A surprise closing number is "Margaritaville" sharing vocals with the special non-country guest Jimmy Buffet (vocal were done separately.)
The other recognizable song is "Kiss an Angel Good Morning" by Charley Pride. "Farewell Party" by a sad, Gene Watson song about a man who asks his love to at least pretend to love him when he departs this world. If you haven't heard Gene Watson sing this maudlin ballad, please give it a try.

The 1967 booze ballad, "Pop a Top", which is a faster tune complete with the sound effect of a "beer can popping". Aside from Hank Williams, George Jones another favorite of Jackson's. Two song of Jones are here and an autobiographical song of Hank Williams about one of his wives.
An upbeat song that Alan has sung a lot is "She Just Started Liking Cheatin' Songs." John Anderson's good honky-tonker, great club song reminded Jackson of those days. "It Must Be Love" another single from the CD is written by a personal favorite song writer of Alan Jackson's Bob McDill. Almost every CD of Jackson's has something written by Bob McDill.
As always, here is another fabulous CD by a true country honky tonk performer. Alan Jackson has always done wonderful work. Every CD he puts out is quality, top notch.
This is WONDERFUL!......MzRizz.
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Format: Audio CD
Under The Influence was the first Alan Jackson album I purchased. This is one record where I liked every song--and I think that the songs here are ones that you will like hearing. "Pop A Top" opens the album and was the initial single. I hardly ever heard Jim Ed Brown's original version when I was growing up because I didn't grow up listening to country music. However, after catching the country music "bug" years ago and getting acquainted with the song, I started liking it a lot. On this record, Alan does "Pop A Top" as well as, if not better than, Jim Ed did. Among the other classic songs that Alan covers here are "Farewell Party", the '70s hit by Gene Watson; "Kiss An Angel Good Mornin'", Charley Pride's signature song; Hank Williams Jr.'s haunting autobiographical song "The Blues Man"; the great Merle Haggard song "The Way I Am"; "It Must Be Love", Don Williams' upbeat hit from '79; and a 1980 John Anderson hit, "She Just Started Liking Cheatin' Songs". However, even though I like all the tunes here, I think that this record's highlight is "Margaritaville". Jimmy Buffett's 1977 version, which was a Top 10 pop hit, is great, but so is Alan's 1999 version--on which Jimmy, the writer, duets with Alan. This collection is definitely a five-star album.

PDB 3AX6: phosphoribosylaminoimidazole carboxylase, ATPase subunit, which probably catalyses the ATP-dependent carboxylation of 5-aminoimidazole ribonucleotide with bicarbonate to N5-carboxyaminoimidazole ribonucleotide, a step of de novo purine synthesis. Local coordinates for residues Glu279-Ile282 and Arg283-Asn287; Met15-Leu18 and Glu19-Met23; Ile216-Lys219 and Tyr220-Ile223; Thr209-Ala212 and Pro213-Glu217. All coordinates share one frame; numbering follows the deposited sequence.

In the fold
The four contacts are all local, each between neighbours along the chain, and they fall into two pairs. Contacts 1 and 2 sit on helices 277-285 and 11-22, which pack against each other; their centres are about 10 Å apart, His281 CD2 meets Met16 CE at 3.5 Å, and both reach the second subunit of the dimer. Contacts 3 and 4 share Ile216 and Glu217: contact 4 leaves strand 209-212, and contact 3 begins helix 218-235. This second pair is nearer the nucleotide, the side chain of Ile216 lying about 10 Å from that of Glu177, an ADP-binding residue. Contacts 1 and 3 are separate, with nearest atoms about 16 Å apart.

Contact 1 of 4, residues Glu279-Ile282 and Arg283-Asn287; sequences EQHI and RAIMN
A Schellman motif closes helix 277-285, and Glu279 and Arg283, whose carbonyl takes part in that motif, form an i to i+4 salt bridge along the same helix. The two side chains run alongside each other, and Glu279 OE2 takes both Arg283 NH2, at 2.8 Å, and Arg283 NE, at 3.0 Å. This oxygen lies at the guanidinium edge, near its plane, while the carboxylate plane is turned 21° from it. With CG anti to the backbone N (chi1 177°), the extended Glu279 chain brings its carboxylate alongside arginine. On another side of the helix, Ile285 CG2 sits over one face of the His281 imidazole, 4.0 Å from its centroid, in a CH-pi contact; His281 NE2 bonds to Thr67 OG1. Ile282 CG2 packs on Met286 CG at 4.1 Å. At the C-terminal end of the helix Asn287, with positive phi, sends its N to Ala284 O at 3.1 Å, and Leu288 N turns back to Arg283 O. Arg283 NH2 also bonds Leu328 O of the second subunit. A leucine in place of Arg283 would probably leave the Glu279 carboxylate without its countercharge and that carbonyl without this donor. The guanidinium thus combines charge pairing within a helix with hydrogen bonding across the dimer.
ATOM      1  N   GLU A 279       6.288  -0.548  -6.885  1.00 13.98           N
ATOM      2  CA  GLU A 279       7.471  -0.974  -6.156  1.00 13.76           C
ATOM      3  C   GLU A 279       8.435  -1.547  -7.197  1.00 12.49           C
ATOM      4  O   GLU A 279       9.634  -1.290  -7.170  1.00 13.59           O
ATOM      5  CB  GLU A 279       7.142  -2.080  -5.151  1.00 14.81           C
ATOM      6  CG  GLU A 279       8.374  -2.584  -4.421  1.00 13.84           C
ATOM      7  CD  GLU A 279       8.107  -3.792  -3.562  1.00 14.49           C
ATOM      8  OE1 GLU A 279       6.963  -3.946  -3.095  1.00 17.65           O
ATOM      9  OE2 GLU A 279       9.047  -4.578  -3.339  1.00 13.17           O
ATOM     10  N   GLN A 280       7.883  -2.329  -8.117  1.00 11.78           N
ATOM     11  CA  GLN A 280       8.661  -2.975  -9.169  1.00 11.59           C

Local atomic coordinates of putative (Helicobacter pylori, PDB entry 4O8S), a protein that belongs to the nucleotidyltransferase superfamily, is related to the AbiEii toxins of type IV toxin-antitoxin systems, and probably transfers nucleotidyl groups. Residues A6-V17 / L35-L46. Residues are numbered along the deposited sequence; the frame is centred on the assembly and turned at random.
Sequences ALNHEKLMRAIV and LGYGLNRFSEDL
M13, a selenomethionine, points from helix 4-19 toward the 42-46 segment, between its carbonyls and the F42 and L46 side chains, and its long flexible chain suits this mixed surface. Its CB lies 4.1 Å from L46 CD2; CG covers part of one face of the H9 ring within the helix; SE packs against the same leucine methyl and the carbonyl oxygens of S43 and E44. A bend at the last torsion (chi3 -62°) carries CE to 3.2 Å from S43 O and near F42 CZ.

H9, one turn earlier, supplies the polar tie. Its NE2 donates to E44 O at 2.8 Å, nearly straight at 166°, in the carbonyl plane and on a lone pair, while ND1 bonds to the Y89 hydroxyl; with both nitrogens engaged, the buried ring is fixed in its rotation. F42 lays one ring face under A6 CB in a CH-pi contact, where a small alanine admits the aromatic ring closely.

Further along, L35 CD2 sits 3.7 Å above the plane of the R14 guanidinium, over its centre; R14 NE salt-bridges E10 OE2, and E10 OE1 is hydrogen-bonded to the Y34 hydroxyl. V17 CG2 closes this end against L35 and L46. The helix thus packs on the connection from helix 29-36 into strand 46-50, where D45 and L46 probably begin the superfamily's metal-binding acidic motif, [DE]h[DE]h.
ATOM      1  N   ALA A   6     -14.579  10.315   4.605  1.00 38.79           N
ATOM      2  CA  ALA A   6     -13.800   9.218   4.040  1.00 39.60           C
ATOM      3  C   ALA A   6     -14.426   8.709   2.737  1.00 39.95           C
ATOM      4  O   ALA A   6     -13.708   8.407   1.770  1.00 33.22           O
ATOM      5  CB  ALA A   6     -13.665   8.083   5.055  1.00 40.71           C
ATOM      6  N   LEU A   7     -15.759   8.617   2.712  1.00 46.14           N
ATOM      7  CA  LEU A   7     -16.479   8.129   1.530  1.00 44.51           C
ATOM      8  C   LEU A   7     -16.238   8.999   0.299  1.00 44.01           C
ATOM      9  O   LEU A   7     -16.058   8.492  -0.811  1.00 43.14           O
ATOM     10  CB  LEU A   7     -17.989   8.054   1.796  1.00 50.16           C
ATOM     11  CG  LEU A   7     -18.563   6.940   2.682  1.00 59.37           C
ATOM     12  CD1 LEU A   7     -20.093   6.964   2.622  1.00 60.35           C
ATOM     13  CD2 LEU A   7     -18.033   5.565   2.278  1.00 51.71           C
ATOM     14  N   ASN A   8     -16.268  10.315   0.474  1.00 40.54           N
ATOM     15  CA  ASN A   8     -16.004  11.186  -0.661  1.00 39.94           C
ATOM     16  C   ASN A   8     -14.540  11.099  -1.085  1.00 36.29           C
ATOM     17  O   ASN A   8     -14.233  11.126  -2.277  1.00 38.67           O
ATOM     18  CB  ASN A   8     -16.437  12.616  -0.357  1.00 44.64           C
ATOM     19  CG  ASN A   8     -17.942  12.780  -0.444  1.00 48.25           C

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Format: Audio CD
Mainstream country music has lost its soul. Independent labels still produce authentic country in its many guises, but fail to gain the mass radio plays that allow dull rock acts in cowboy hats to dominate the top of the country charts. The one exception is Alan Jackson. To prove that point, he released this superb covers album which pays tribute to his musical heroes. Toby Keith or Lonestar fans may wonder where the Eagles cover version is (and who on earth is Charley Pride). Alan Jackson knows and we should be grateful that he did include Kiss An Angel Good Mornin' ahead of Hotel California. This is a rare example of a country covers album that actually covers real country music. There are classics originally recorded by Jim Ed Brown, Gene Watson, Merle Haggard and George Jones. Alan Jackson's rich baritone effortlessly brings these songs into the current market place and deservedly into the spotlight after years of neglect. Jackson should be applauded for his choice of material, which could be considered daring. Someone should now persuade George Strait to return to this type of material, for even he has veered away from the mainly traditional music that once charaterised his music. Alan Jackson remains true to real country and should have the support of every fan of the music.